Jonathan Groff, best thing about TAKING WOODSTOCK
TAKING WOODSTOCK made me fully realize that Ang Lee needs to 1. shorten the length of his films and 2. stop making films with gay central characters. Ironically, his best film remains his early THE WEDDING BANQUET, which was funny, lightly unpretentious and observant. The drollest moment was when the parents of the Chinese gay man leafed through a photo album of the wedding which supposedly restored him to heterosexual normalcy and came upon a page featuring him with his Caucasian lover. After sentimentally cooing over images of their son with his “proper” female mate, the forced, demure silence with which they turned this particular page hilariously spoke volumes. Perhaps the presence of actor Mitchell Lichtenstein, who is really gay, in the cast, contributed something to the authenticity of this film, something Lee has never been able to recapture when tackling such subjects.
May Chin, Winston Chao and Mitchell Lichtenstein in Ang Lee’s best film, THE WEDDING BANQUET (1993)
In TAKING WOODSTOCK, Demetri Martin plays Elliot Tiber, the New York interior designer who suddenly find himself the organizer of the most famous rock concert in history. The fact that he is gay is revealed about half-way through the film and it is, indeed, a total revelation, as up to this time, he has seemed no more than an amiable kid, as innocent and unworldly as Henry Fonda, making his screen debut in the 1935 THE FARMER TAKES A WIFE. Why, exactly, a New York decorator of the 1960s should be such a wide-eyed bumpkin is a mystery known only to Lee and his habitual screenwriter, James Schamus. Henry has some rather chaste, flirtatious scenes with a handy festival hunk, but little else really indicates his sexual difference. Granted, this is some forty years ago, but, then again, it was the free-wheeling, open 1960s, wasn’t it?
Worst drag queen in film history: Liev Schreiber (holding real-life son Sasha – “SEE, I’M STRAIGHT!”)
Lee compounds this with a major error in casting: Liev Schreiber as a transvestite character, Vilma. Johnny Depp’s far more convincing – and sexy – turn as a piece of cross-dressing jailbait in Julian Schnabel’s BEFORE NIGHT FALLS must have set some official seal of performance cool for actors to do gay drag for pay, enabling even the most unlikely of them to don wig and frock and camp it up to a fare-thee-well. But come on! Does anyone really want to see the hulking, lantern-jawed Schreiber trying it? He certainly seems to be enjoying it; I just wish I could, too.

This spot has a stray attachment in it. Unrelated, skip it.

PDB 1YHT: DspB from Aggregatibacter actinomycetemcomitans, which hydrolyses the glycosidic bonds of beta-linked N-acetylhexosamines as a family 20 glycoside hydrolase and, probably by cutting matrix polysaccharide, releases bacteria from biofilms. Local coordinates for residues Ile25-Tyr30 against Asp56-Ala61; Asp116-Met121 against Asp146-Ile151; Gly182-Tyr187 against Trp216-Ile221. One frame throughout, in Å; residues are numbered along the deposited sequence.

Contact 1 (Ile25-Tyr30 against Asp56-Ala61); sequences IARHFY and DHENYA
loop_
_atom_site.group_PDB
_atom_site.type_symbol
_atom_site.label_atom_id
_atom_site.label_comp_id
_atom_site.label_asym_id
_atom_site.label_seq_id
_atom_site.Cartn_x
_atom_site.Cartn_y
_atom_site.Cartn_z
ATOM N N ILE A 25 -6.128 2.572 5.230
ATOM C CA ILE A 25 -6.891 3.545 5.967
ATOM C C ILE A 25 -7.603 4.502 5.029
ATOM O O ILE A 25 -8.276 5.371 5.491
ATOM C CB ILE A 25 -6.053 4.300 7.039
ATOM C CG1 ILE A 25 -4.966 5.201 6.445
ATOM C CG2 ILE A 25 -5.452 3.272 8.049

I was in that rare minority who did not fall head over heels in love with the interminable, turtle-paced and lugubrious BROKEBACK MOUNTAIN, which was, simply, a gay movie made by straight men. How anyone could believe that sex scene which, when it finally, finally occurred, consisted of zero foreplay, a little spittle and swift forced entry which, instead of engendering any kind of real pain on the part of receiver Jake Gyllenhaal, seemed to inspire instant ecstasy. The only conclusions I could draw from this was that either it wasn’t Jake’s first time at the rodeo, or that the late Heath Ledger was hung like a gerbil.
Jake ‘n Heath: No Lube Necessary
At a promotional screening for the film, I asked Lee how he went about directing this, and he said that, being very shy when it came to scenes like this, “I just let the actors do what they want.” “Oh boy, was this ever obvious,” I thought, “and how revealing of everyone’s utter ignorance of gay sex on that set. And aren’t you supposed to be the DIRECTOR?!” I told the Lee that what I liked best about his film were the sheep – who really gave the most natural, convincing performances – a sincere remark which didn’t go down so well with him.
Sexuality aside, TAKING WOODSTOCK starts off well enough, as a rambunctious, colorfully cast period comedy, filled with screwball characters like a hilarious Eugene Levy as Max Yasgur, who provided the festival’s real estate, Imelda Staunton (overdoing it) as feisty Henry’s mother, Dan Fogler as an arty actor, and young Broadway matinee idol Jonathan Groff (SPRING AWAKENING, HAIR) who, in a glamorous turn as Woodstock producer Michael Lang, registers lusciously on film, like a Botticelli angel with his hippie halo of curls, and gave this particular gay viewer something to really exult over in his few scenes. It might have been a fun enough romp through counterculture history but, as with BROKEBACK, RIDE WITH THE DEVIL, THE ICE STORM and SENSE AND SENSIBILITY, Lee’s logy sense of pacing drags the film down. Henry has an encounter with as a pair of Woodstock hippies (Paul Dano, Kelly Garner) who turn him on to drugs in their trailer, and this acid trip feels about three days long, a whimsically psychedelic directorial conceit from which the movie never quite recovers. Once more, Lee’s self-conscious need to make what the great critic Manny Farber once described as Termite Art defeats his purposes.